Scottish Independence: Law Society Joins Universities and Firms in CBI Exodus Getty

The Law Society of Scotland is the latest in a long line of Confederation of British Industry members that have left the lobby group after the CBI officially pledged allegiance to the anti-Scottish independence campaign.

The LSS said that it was legally forced to relinquish its CBI membership as public bodies preclude their inclusion in a political organisation.

"We do not believe we could credibly retain our impartiality whilst being a member of and actively contributing to another organisation which is formally registered with the Electoral Commission to campaign for a no vote. That is why we have resigned from the CBI today," said Lorna Jack, chief executive of the LSS.

The group's exit from the CBI follows in the footsteps of Aberdeen, Edinburgh, and Glasgow universities, which declared that the lobby group's official stance to rally against an independent Scotland forces them to leave because they want to remain neutral when Scots vote in the referendum on 18 September.

Scottish firms Aquamarine Power and the Balhousie Care Group announced that they are also leaving the group.

Other members who left the group include Scottish Enterprise, Visit Scotland and broadcaster STV.

"We are all in uncharted waters and recognise and respect that difficult decisions may need to be taken," said CBI Director General John Cridland in a statement this week.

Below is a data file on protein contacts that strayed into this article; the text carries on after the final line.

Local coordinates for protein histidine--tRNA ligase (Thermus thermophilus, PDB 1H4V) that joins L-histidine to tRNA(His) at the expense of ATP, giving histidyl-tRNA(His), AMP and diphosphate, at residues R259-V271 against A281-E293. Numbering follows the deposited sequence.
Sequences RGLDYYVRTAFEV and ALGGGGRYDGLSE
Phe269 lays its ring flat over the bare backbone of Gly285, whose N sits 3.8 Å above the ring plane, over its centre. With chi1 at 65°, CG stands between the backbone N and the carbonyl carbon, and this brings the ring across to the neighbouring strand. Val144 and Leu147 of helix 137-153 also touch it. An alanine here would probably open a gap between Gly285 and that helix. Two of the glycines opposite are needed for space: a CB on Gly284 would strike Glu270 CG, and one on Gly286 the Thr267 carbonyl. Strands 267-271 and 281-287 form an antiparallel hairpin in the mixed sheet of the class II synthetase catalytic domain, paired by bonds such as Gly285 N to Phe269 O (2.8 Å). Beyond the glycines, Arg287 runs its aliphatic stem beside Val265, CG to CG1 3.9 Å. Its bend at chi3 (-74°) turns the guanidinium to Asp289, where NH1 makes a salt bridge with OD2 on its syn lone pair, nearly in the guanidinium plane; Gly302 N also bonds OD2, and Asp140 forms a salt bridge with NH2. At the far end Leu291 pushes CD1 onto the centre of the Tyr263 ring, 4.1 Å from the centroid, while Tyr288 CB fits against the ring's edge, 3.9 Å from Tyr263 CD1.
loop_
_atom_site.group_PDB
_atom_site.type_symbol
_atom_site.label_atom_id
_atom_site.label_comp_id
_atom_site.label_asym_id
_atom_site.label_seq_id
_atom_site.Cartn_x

"We have a clearly stated position that Scotland and the rest of the UK are stronger together on economic grounds as part of the union and this reflects the views of the vast majority of our members."

Cridland added in a separate statement that: "We have to operate within the law. The decision we took was that simply to do our normal activities on behalf of our members, including events and public statements between now and the referendum, we were advised that we needed to comply with the Electoral Commission's rules because we have a position on the issues."

CBI, which had 80 firms headquartered in Scotland, said it wants to spend at least £10,000 (€12,000, $17,000) on the 'No' campaign when the referendum period starts on 30 May.

Registering to campaign allows the group to spend up to £150,000 on the cause.